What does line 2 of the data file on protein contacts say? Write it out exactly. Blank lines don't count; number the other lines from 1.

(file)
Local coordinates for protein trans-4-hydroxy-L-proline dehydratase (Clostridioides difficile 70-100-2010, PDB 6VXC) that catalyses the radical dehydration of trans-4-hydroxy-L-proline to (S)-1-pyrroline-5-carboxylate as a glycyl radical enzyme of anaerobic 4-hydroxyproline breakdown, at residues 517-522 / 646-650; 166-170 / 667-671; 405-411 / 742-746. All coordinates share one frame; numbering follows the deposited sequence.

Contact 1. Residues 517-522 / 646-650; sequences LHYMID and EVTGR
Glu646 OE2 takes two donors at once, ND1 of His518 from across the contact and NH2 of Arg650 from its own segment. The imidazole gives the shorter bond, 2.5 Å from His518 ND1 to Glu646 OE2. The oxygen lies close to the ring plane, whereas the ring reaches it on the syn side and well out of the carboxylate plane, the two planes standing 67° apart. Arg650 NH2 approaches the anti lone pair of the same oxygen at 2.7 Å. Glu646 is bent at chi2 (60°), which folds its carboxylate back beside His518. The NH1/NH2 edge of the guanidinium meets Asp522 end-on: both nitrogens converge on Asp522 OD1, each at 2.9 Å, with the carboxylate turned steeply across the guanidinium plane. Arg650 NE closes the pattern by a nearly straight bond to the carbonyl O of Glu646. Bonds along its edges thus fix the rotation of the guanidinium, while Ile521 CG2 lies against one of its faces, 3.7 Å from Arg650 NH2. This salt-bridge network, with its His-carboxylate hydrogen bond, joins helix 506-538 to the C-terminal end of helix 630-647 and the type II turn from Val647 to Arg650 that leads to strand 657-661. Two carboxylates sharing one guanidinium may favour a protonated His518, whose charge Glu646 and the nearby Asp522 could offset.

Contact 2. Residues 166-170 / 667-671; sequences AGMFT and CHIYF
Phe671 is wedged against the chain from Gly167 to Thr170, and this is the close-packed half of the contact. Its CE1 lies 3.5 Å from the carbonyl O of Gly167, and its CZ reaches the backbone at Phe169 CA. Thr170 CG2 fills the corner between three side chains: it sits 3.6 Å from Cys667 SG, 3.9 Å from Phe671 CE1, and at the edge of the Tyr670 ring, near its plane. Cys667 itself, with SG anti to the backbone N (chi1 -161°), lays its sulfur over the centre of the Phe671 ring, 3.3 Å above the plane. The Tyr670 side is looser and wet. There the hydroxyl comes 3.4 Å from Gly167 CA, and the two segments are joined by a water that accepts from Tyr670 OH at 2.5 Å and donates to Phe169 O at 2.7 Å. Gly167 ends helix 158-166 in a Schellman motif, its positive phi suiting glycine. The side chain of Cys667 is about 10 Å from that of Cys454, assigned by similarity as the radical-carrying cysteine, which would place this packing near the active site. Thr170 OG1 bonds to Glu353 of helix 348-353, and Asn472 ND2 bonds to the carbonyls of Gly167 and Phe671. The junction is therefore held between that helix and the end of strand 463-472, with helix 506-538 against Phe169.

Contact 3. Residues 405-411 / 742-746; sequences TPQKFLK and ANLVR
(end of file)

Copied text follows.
Contact 1. Residues 517-522 / 646-650; sequences LHYMID and EVTGR